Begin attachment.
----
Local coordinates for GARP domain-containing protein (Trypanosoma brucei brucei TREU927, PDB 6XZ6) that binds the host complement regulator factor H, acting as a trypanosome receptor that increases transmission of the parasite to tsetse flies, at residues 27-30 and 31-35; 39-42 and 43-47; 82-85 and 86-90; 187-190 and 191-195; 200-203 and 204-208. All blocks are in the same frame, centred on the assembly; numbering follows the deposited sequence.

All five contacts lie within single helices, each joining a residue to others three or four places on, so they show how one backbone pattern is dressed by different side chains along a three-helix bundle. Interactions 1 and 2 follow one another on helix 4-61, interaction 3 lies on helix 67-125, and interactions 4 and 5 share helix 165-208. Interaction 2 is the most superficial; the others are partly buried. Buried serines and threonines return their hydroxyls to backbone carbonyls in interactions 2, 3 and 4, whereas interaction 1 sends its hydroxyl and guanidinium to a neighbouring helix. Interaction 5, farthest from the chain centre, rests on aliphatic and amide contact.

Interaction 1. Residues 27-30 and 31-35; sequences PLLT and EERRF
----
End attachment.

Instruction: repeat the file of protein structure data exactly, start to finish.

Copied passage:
Local coordinates for GARP domain-containing protein (Trypanosoma brucei brucei TREU927, PDB 6XZ6) that binds the host complement regulator factor H, acting as a trypanosome receptor that increases transmission of the parasite to tsetse flies, at residues 27-30 and 31-35; 39-42 and 43-47; 82-85 and 86-90; 187-190 and 191-195; 200-203 and 204-208. All blocks are in the same frame, centred on the assembly; numbering follows the deposited sequence.

All five contacts lie within single helices, each joining a residue to others three or four places on, so they show how one backbone pattern is dressed by different side chains along a three-helix bundle. Interactions 1 and 2 follow one another on helix 4-61, interaction 3 lies on helix 67-125, and interactions 4 and 5 share helix 165-208. Interaction 2 is the most superficial; the others are partly buried. Buried serines and threonines return their hydroxyls to backbone carbonyls in interactions 2, 3 and 4, whereas interaction 1 sends its hydroxyl and guanidinium to a neighbouring helix. Interaction 5, farthest from the chain centre, rests on aliphatic and amide contact.

Interaction 1. Residues 27-30 and 31-35; sequences PLLT and EERRF